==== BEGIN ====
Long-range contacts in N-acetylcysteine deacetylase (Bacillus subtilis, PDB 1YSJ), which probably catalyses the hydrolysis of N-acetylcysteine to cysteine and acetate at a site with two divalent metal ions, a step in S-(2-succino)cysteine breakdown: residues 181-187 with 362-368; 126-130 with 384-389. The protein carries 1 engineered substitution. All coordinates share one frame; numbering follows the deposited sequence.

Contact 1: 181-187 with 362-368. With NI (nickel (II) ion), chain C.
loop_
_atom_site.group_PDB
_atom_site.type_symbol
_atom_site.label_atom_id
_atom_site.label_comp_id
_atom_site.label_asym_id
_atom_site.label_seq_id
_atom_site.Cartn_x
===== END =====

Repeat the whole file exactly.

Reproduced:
Long-range contacts in N-acetylcysteine deacetylase (Bacillus subtilis, PDB 1YSJ), which probably catalyses the hydrolysis of N-acetylcysteine to cysteine and acetate at a site with two divalent metal ions, a step in S-(2-succino)cysteine breakdown: residues 181-187 with 362-368; 126-130 with 384-389. The protein carries 1 engineered substitution. All coordinates share one frame; numbering follows the deposited sequence.

Contact 1: 181-187 with 362-368. With NI (nickel (II) ion), chain C.
loop_
_atom_site.group_PDB
_atom_site.type_symbol
_atom_site.label_atom_id
_atom_site.label_comp_id
_atom_site.label_asym_id
_atom_site.label_seq_id
_atom_site.Cartn_x